Conditions are used in $ifc and here are some examples:

=> if (not false) (b=b+1, a02)
=> if (not a ~= b ) (b=b+1, a07)
=> if ( a < b or a > b ) (b=b+1, a12)
=> if ( a < b and (a > b or a < b) ) (b=b+1, a13)

There is also another if, using the match expressions: $ifm. The default for $if is the $ifc with boolean expressions.

See expr story++, which is a live test of all expressions supported.

Boolean operators

Besides the regular comparison operators, we have these.

Array operators

$when test.diesel.isin(x in ["123", "234"], y not in [1,2])

$expect (["123", "234"] contains x, [1,2] containsNot y)

Note that you can't use contains with $when - the limitation there is that the named parameter has to be first element in the expression.

contains and containsNot

These are type-aware:

  • for String they simply look if the string contains or not the substring
  • for Array they compare the entire element
  • for JSON or Map, they look if there is a key with the name

Complex types

Complex types can be defined and used like so:

$class DieselTestStudent (name, address:DieselTestAddress)
$class DieselTestAddress (street, no)

$send ctx.echo(m = new DieselTestStudent {
  name: "John",
  address: new DieselTestAddress {
    street: "Baker St",
    no: "121b"

See Domain Modelling. All defined types are derived from Json and look at feel like Json.

Object functions

map will work on objects too - it takes a function with one argument which will be an object with two attributes: key and value:

$val query={key:"elf", age:1000}

$send ctx.set (y = query map (x => x.key + ":\"" + x.value + "\""))
$send ctx.echo (x = y mkString " AND ")

Accessing objects

Objects are JSON and are used much like a sensical Javascript would:

$val x = {a:1,b:"asdf"}
$val y = {a:1,b:"asdf"}

$send ctx.echo(z = x + y) //  merge two objects

$val n = x.a


Arrays (or lists) are dynamic in size and look and feel much like in JS:

  a284 = [1,2] + [3] filter (x=> x > 1) map (x=> x + 1)
  x in [1,2]
  x not in [1,2]
  [3,4] contains y
  [1,2] containsNot y

Array operators

The array operations are: map,flatMap,flatten,filter,exists. The right side must be a lambda function:

  • map will transform the values
  • flatten will flatten an array of arrays into a single array
  • flatMap transform and flatten
  • filter keeps only the items meeting the predicate
  • exists true if an element meets the criteria
  • mkString takes a right-hand constant and will create a nice string
  • fold start from payload and reduce the array using the lambda
  • indexBy turn an array of objects into an object indexed by a key
  a284 = [1,2] + [3] filter (x=> x > 1) map (x=> x + 1)
  a284 = [1,2] + [3] filter (x=> x > 1) map (x=> x + 1)
$send ctx.set (payload = 0)
$send ctx.set (z51 = [1,2,3,4] fold x => (payload + x))
$expect (z51 is 10)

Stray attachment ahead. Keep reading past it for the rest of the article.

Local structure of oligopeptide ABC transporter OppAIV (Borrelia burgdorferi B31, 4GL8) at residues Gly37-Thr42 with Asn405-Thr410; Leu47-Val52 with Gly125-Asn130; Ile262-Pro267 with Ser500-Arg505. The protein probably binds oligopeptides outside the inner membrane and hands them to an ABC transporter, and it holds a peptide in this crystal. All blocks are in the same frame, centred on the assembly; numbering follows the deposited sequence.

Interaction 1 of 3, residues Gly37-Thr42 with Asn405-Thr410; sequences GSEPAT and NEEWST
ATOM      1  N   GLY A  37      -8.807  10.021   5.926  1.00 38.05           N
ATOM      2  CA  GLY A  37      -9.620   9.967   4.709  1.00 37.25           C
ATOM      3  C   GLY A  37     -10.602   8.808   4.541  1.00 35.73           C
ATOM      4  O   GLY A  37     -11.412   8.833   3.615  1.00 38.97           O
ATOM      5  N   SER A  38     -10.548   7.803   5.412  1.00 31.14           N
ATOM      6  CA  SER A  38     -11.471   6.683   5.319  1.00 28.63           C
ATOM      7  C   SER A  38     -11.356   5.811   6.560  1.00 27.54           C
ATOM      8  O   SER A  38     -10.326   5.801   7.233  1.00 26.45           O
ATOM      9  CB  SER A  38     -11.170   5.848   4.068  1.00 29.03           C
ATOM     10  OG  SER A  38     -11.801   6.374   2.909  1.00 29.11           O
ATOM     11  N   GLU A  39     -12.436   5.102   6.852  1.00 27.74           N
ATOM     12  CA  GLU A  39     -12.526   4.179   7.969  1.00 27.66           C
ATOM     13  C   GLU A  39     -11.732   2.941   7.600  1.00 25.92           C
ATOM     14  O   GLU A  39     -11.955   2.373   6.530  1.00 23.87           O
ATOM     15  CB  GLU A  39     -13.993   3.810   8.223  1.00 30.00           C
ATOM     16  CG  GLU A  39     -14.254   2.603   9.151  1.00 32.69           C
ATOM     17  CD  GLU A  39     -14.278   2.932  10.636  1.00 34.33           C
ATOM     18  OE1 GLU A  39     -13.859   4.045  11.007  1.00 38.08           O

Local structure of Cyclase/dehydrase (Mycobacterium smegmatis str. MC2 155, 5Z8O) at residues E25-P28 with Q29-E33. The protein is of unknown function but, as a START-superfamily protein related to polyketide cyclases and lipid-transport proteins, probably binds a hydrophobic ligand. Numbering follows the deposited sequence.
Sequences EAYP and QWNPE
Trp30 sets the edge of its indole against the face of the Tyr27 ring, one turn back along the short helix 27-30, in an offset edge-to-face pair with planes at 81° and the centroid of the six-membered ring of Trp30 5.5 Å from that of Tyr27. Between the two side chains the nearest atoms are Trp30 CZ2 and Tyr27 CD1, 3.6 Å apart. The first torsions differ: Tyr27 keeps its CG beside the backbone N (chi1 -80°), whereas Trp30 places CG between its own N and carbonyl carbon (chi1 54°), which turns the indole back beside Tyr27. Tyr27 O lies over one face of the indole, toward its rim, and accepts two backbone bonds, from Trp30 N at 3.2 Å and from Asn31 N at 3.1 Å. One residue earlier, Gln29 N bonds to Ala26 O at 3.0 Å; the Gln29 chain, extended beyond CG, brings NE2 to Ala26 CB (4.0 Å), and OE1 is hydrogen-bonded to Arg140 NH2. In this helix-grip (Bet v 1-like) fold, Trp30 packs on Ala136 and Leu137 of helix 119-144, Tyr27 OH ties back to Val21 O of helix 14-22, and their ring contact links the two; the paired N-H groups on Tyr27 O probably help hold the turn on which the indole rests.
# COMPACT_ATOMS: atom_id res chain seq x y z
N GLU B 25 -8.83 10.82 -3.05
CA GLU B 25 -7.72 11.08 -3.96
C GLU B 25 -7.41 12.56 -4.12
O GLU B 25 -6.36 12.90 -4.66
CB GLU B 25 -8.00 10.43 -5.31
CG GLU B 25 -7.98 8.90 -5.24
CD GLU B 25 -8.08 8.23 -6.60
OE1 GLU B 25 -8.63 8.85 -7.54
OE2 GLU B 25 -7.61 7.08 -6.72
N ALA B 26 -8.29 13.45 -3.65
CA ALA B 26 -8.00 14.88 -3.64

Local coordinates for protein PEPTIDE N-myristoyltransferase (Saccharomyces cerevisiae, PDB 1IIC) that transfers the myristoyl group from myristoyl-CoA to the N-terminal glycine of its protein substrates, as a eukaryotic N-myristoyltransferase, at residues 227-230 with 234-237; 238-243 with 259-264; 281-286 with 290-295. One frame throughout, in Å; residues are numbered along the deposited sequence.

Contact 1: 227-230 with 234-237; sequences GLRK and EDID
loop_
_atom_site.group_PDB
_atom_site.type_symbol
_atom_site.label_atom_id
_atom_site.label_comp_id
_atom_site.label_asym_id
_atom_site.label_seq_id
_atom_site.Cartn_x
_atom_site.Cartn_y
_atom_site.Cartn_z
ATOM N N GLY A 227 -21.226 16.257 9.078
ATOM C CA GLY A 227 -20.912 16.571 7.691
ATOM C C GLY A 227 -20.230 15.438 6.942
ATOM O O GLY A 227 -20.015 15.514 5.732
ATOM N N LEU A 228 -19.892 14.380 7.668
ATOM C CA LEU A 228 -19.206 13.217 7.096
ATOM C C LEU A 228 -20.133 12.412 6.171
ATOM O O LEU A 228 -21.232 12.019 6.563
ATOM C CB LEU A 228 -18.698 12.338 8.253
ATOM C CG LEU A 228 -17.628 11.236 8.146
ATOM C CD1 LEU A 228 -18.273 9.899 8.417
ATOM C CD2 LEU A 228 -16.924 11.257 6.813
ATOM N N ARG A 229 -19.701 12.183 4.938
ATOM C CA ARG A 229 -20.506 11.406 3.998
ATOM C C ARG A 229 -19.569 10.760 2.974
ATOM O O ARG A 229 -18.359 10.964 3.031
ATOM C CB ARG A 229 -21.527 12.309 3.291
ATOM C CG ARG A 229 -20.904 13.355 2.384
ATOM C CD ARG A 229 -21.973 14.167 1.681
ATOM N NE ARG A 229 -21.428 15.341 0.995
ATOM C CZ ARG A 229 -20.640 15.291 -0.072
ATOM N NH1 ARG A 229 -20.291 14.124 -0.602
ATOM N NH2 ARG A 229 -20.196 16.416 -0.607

$val z = (activeAlarms indexBy x => x.deviceId)

$val zz = (activeAlarms indexBy "deviceId")

Note that map can also be applied to objects, in which case the x will be a tuple with {key, value} as in the expression below.

$val AUTH_PERMS = payload.roles indexBy "name" map x => (x.value.permissions + {name:x.key}) indexBy "name"

as - typecasts

You can typecast an expression, to change the type or make sure it's of a certain type. The right side expression can be:

  • a name representing a basic type x as number
  • a string constant representing an extended type `x as "application/pdf")
  • a name representing a class in the current domain x as Student
  • if none of the above works, the right side is then evaluated as an expression and we'll try again: x as avalue where avalue is "Student" will be re-evaluated as x as Student


This is a special transformation that can be applied to a json document, to flatten it into a list of parameters that can be used to call a message:

$when something.hapenned ()
=> (j = {a:1, b:2})
=> something.else (j.asAttrs)

j would be flattened and a and b would be parameters to the new message something.else.


You can get system properties with diesel.props.system which will populate the payload with an object containing all system properties, IF running in self-hosted mode.

Likewise, you can load a property file with diesel.props.file only in self-hosted mode. Or a JSON file via diesel.props.jsonFile message, also only in self-hosted mode.

Rule pattern matching

Matching rules for decomposition is done according to these pattern matching rules.

Simple match

$when dieseltest.rule1(a,b)
=> (rule1ab=a+b)

This matches the message by name and list of values, no ambiguity.

Regex match

You can match the entity with a * - this will match a.sendtest as well as a.b.c.sendtest:

$when *.sendtest
=> (rule12=true)

Or, you can match the action with a * - but note that this matches only the last word, i.e. the "action" - so it will match dieseltestsendtest.dothis, but not dieseltestsendtest.a.b.c.dothis:

$when dieseltestsendtest.*
=> (rule16=true)

$when dieseltest.send.multiple.*
=> (rule18=true)

JS Full match

You can use a full and more complex js-like match for both entity and action together:

$when /dieseltest.*/
=> (rule19=true)

$when /dieseltest\..*/
=> (rule19a=true)

The second rule above will match dieseltest.a.b.c.action but not dieseltests.a.b.c.action.